Thurow_12042007 - Thurow Chapters 6, 7 and 8 The 3rd World...

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1 Thurow Chapters 6, 7 and 8 The 3rd World Demographic Transition The Green Revolution worked – Third World countries are able to feed a their population bending Malthus' rule (population increases exponentially while food increases arithmetically). Third World and developing nations traditionally have high infant mortality rates and no old age security system. – Children provide additional labor in family subsistence agriculture relieving the workload for all and don't cost much when you don't have to educate them. – Children provide for parents in their old age. Since many die young or fail to honor that obligation parents have large families as old age security (p. 228). Transitional Population increase. – As sanitation systems, disease eradication and prenatal care improve the survival rate of children improves. – There is a marked increase in population as more children survive creating new stresses on resources. Gradual decline in birthrates as society adapts to higher survival rate. National Investment in New Citizens (our children) • It costs a lot of money to prepare a child to fit into the American economy as a self-sufficient, average citizen-worker-consumer. – In the 1990s, Americans spend an average of $240,000. • $20,000 for housing, • $20,000 for food, • $100,000 public and private funding for an education, • $80,000 for plants and equipment to make her a productive worker, • And additional $20,000 for public infrastructure • At a population growth rate of 4% the United States would have to devote 40% of GNP to new citizen development • Developing countries cannot afford to make that sort of investment for their population leaving the poor and undereducated as a drag on the economy.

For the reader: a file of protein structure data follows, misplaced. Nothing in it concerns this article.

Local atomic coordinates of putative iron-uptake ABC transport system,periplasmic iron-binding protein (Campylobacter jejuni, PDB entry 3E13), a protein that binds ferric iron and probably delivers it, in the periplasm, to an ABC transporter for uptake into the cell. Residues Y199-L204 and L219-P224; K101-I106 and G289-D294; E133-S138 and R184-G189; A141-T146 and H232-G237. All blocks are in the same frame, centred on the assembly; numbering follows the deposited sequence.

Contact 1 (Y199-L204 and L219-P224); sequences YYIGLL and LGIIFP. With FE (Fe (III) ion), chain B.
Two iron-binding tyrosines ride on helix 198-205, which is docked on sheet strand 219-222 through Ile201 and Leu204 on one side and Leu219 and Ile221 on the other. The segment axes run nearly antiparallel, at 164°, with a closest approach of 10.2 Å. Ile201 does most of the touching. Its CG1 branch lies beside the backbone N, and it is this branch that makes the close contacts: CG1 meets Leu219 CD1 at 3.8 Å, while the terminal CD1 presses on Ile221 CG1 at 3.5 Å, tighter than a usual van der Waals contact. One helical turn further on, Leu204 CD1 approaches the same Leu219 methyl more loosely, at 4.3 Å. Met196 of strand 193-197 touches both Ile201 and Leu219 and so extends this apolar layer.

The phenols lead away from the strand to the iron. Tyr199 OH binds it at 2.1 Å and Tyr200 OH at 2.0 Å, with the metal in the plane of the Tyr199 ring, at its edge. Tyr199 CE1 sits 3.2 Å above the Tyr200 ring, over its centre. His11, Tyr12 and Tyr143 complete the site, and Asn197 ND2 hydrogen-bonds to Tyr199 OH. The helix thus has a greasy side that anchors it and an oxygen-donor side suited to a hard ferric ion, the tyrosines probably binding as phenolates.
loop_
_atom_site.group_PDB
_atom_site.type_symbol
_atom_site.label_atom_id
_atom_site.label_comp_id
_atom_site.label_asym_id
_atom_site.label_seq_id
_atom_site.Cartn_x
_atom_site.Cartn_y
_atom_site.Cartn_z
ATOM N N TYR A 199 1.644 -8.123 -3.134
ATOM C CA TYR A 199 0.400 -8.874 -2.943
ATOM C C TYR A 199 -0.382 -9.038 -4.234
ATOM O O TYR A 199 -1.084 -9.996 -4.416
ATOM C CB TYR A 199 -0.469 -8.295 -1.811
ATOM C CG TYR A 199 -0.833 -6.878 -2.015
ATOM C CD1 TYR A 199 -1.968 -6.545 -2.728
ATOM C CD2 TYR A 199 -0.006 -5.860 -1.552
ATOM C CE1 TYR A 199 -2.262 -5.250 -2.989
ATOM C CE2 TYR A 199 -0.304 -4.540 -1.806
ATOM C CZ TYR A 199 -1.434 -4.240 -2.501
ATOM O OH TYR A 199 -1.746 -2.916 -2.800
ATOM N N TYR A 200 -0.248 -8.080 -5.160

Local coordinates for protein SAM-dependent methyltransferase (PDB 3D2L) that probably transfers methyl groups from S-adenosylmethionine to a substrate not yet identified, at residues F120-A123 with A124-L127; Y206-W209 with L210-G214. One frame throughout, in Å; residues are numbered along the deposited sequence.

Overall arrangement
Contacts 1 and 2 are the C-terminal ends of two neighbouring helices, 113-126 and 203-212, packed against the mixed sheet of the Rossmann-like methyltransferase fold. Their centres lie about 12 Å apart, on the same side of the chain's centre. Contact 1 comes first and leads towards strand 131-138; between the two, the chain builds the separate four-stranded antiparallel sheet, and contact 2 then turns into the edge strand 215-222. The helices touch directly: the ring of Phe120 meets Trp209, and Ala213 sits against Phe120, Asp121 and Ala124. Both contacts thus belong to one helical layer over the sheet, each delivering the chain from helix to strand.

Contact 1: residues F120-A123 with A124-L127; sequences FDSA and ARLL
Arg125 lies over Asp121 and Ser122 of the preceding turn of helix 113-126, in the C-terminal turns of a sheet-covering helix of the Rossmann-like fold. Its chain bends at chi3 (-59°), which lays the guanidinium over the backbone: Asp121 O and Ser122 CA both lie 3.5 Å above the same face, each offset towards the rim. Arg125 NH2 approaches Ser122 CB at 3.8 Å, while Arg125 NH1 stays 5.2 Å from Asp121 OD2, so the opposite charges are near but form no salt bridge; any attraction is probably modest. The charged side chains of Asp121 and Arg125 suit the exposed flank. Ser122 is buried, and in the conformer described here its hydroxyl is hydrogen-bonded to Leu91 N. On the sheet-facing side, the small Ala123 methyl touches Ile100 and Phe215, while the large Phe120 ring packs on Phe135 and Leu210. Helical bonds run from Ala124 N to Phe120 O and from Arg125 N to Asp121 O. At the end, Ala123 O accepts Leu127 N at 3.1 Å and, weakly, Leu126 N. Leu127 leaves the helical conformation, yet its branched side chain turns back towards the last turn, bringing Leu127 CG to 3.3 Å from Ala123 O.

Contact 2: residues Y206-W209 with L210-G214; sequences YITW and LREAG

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2 Cost of Raising A Child: Dual Parent Family Before tax income: $39,100 to $65,800 170,460 18,960 17,430 12,180 10,470 24,510 29,550 57,360 Total 10,140 1,010 810 770 780 1,840 2,110 2,820 15 to 17 9,940 1,250 470 720 870 1,450 1,900 3,280 12 to 14 9,190 1,250 640 720 520 1,330 1,890 3,030 9 to 11 9,260 1,030 980 660 470 1,260 1,600 3,260 6 to 8 9,260 990 1,530 580 420 1,130 1,260 3,350 3 to 5 9,030 980 1,380 610 430 1,160 1,090 3,380 0 to 2 124,800 12,720 9,990 9,390 8,970 17,610 24,600 41,520 Total 7,480 660 400 600 660 1,440 1,780 1,940 15 to 17 7,560 900 240 560 750 1,070 1,640 2,400 12 to 14 6,730 720 340 560 450 950 1,560 2,150 9 to 11 6,710 680 560 510 400 880 1,300 2,380 6 to 8 6,630 680 820 440 360 750 1,010 2,470 3 to 5 6490 630 840 460 370 780 910 2,500 0 to 2 Total Child care/ Education Health Clothing Transportation Food Housing Age of Child http://www.sunlife-usa.com/tool/tl_5.cfm Population and Productivity Productivity and Economic Development – Japan's economic growth rate was 4% per annum while its population grew at a rate of 1.1% over the last century – The American economic growth rate was 3.3 while our population increased 1.5% per annum or 1.8% per capita growth rate. • The US has continued to invest in its educational system, particularly in
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This note was uploaded on 03/19/2008 for the course ISS 315 taught by Professor Hussain during the Fall '08 term at Michigan State University.

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Thurow_12042007 - Thurow Chapters 6, 7 and 8 The 3rd World...

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